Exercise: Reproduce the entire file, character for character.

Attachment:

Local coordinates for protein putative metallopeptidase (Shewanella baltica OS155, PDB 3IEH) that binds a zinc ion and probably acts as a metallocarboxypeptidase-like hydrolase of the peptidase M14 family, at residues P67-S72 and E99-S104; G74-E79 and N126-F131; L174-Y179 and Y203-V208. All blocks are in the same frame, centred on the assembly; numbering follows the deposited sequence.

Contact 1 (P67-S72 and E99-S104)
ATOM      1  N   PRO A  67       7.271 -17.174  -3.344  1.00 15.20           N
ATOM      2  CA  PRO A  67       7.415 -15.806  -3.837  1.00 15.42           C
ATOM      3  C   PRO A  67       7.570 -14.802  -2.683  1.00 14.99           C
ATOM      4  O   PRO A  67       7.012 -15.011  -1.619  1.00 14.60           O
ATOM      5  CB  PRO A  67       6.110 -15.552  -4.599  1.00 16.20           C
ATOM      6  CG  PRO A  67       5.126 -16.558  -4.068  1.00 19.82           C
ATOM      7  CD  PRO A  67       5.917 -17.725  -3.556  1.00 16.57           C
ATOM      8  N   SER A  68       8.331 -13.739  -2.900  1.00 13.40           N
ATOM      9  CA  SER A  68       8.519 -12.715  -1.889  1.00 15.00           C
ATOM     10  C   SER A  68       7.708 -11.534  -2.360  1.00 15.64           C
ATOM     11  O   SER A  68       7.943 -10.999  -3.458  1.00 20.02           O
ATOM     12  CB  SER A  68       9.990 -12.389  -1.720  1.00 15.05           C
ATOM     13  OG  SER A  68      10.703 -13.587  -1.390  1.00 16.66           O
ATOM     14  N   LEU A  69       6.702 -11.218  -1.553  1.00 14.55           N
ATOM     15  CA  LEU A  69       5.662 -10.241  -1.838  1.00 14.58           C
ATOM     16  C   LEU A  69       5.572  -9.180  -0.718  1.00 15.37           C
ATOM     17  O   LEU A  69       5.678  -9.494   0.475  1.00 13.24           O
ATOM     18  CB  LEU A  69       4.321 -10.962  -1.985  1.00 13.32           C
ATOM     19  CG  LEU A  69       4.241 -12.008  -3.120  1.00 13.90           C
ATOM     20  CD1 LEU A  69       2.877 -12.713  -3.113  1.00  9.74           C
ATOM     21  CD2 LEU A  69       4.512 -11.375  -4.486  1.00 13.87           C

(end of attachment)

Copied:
Local coordinates for protein putative metallopeptidase (Shewanella baltica OS155, PDB 3IEH) that binds a zinc ion and probably acts as a metallocarboxypeptidase-like hydrolase of the peptidase M14 family, at residues P67-S72 and E99-S104; G74-E79 and N126-F131; L174-Y179 and Y203-V208. All blocks are in the same frame, centred on the assembly; numbering follows the deposited sequence.

Contact 1 (P67-S72 and E99-S104)
ATOM      1  N   PRO A  67       7.271 -17.174  -3.344  1.00 15.20           N
ATOM      2  CA  PRO A  67       7.415 -15.806  -3.837  1.00 15.42           C
ATOM      3  C   PRO A  67       7.570 -14.802  -2.683  1.00 14.99           C
ATOM      4  O   PRO A  67       7.012 -15.011  -1.619  1.00 14.60           O
ATOM      5  CB  PRO A  67       6.110 -15.552  -4.599  1.00 16.20           C
ATOM      6  CG  PRO A  67       5.126 -16.558  -4.068  1.00 19.82           C
ATOM      7  CD  PRO A  67       5.917 -17.725  -3.556  1.00 16.57           C
ATOM      8  N   SER A  68       8.331 -13.739  -2.900  1.00 13.40           N
ATOM      9  CA  SER A  68       8.519 -12.715  -1.889  1.00 15.00           C
ATOM     10  C   SER A  68       7.708 -11.534  -2.360  1.00 15.64           C
ATOM     11  O   SER A  68       7.943 -10.999  -3.458  1.00 20.02           O
ATOM     12  CB  SER A  68       9.990 -12.389  -1.720  1.00 15.05           C
ATOM     13  OG  SER A  68      10.703 -13.587  -1.390  1.00 16.66           O
ATOM     14  N   LEU A  69       6.702 -11.218  -1.553  1.00 14.55           N
ATOM     15  CA  LEU A  69       5.662 -10.241  -1.838  1.00 14.58           C
ATOM     16  C   LEU A  69       5.572  -9.180  -0.718  1.00 15.37           C
ATOM     17  O   LEU A  69       5.678  -9.494   0.475  1.00 13.24           O
ATOM     18  CB  LEU A  69       4.321 -10.962  -1.985  1.00 13.32           C
ATOM     19  CG  LEU A  69       4.241 -12.008  -3.120  1.00 13.90           C
ATOM     20  CD1 LEU A  69       2.877 -12.713  -3.113  1.00  9.74           C
ATOM     21  CD2 LEU A  69       4.512 -11.375  -4.486  1.00 13.87           C